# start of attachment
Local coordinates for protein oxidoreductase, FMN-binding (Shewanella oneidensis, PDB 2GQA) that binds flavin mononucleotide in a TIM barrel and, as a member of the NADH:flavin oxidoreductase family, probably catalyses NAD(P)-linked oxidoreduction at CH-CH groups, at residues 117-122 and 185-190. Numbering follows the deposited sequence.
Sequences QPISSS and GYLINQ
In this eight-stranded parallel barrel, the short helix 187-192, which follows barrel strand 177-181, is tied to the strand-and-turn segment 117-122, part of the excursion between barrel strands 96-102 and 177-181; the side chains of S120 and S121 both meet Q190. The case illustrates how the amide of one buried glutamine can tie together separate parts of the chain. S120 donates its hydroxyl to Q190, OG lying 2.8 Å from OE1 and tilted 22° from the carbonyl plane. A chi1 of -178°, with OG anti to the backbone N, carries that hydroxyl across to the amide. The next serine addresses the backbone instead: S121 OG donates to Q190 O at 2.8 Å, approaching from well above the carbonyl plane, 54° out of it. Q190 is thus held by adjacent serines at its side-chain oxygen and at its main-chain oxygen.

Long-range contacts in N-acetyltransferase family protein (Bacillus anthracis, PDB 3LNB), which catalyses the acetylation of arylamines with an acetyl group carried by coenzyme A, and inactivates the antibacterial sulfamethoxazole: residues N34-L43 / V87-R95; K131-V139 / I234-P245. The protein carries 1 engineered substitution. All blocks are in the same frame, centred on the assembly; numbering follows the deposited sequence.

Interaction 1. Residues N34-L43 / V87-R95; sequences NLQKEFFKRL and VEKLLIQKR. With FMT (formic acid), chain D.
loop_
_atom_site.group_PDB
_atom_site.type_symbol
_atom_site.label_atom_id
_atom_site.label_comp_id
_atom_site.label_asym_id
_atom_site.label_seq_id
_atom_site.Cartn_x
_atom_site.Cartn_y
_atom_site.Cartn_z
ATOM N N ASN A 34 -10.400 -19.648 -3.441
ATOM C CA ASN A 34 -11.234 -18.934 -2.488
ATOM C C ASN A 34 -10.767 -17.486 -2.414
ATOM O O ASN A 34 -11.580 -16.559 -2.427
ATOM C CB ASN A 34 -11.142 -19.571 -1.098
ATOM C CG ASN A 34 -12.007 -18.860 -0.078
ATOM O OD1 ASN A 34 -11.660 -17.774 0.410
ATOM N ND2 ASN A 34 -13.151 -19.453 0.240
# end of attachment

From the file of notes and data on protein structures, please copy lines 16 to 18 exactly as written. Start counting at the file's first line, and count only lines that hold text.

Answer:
ATOM N N ASN A 34 -10.400 -19.648 -3.441
ATOM C CA ASN A 34 -11.234 -18.934 -2.488
ATOM C C ASN A 34 -10.767 -17.486 -2.414